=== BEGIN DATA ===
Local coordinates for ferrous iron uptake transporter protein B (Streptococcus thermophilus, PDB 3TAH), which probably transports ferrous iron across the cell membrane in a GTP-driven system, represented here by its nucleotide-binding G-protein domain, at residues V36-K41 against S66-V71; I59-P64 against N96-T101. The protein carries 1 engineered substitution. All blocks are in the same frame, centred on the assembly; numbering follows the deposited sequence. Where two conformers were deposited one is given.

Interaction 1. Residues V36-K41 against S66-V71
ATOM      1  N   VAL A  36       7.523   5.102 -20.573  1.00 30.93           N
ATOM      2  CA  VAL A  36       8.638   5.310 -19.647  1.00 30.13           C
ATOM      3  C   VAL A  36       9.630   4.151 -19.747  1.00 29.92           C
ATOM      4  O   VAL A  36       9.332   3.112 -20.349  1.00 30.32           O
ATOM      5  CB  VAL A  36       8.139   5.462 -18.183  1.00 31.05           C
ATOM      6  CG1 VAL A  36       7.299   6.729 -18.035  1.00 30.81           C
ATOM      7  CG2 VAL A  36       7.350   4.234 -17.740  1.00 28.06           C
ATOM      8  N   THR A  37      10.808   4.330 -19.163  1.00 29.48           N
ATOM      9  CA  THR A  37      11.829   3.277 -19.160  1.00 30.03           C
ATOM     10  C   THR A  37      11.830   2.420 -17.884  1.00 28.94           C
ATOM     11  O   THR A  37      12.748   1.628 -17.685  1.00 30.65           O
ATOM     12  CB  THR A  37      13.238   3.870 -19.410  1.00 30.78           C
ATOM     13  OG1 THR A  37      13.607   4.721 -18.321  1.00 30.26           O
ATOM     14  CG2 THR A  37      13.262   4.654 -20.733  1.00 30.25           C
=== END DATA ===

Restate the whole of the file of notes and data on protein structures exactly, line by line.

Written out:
Local coordinates for ferrous iron uptake transporter protein B (Streptococcus thermophilus, PDB 3TAH), which probably transports ferrous iron across the cell membrane in a GTP-driven system, represented here by its nucleotide-binding G-protein domain, at residues V36-K41 against S66-V71; I59-P64 against N96-T101. The protein carries 1 engineered substitution. All blocks are in the same frame, centred on the assembly; numbering follows the deposited sequence. Where two conformers were deposited one is given.

Interaction 1. Residues V36-K41 against S66-V71
ATOM      1  N   VAL A  36       7.523   5.102 -20.573  1.00 30.93           N
ATOM      2  CA  VAL A  36       8.638   5.310 -19.647  1.00 30.13           C
ATOM      3  C   VAL A  36       9.630   4.151 -19.747  1.00 29.92           C
ATOM      4  O   VAL A  36       9.332   3.112 -20.349  1.00 30.32           O
ATOM      5  CB  VAL A  36       8.139   5.462 -18.183  1.00 31.05           C
ATOM      6  CG1 VAL A  36       7.299   6.729 -18.035  1.00 30.81           C
ATOM      7  CG2 VAL A  36       7.350   4.234 -17.740  1.00 28.06           C
ATOM      8  N   THR A  37      10.808   4.330 -19.163  1.00 29.48           N
ATOM      9  CA  THR A  37      11.829   3.277 -19.160  1.00 30.03           C
ATOM     10  C   THR A  37      11.830   2.420 -17.884  1.00 28.94           C
ATOM     11  O   THR A  37      12.748   1.628 -17.685  1.00 30.65           O
ATOM     12  CB  THR A  37      13.238   3.870 -19.410  1.00 30.78           C
ATOM     13  OG1 THR A  37      13.607   4.721 -18.321  1.00 30.26           O
ATOM     14  CG2 THR A  37      13.262   4.654 -20.733  1.00 30.25           C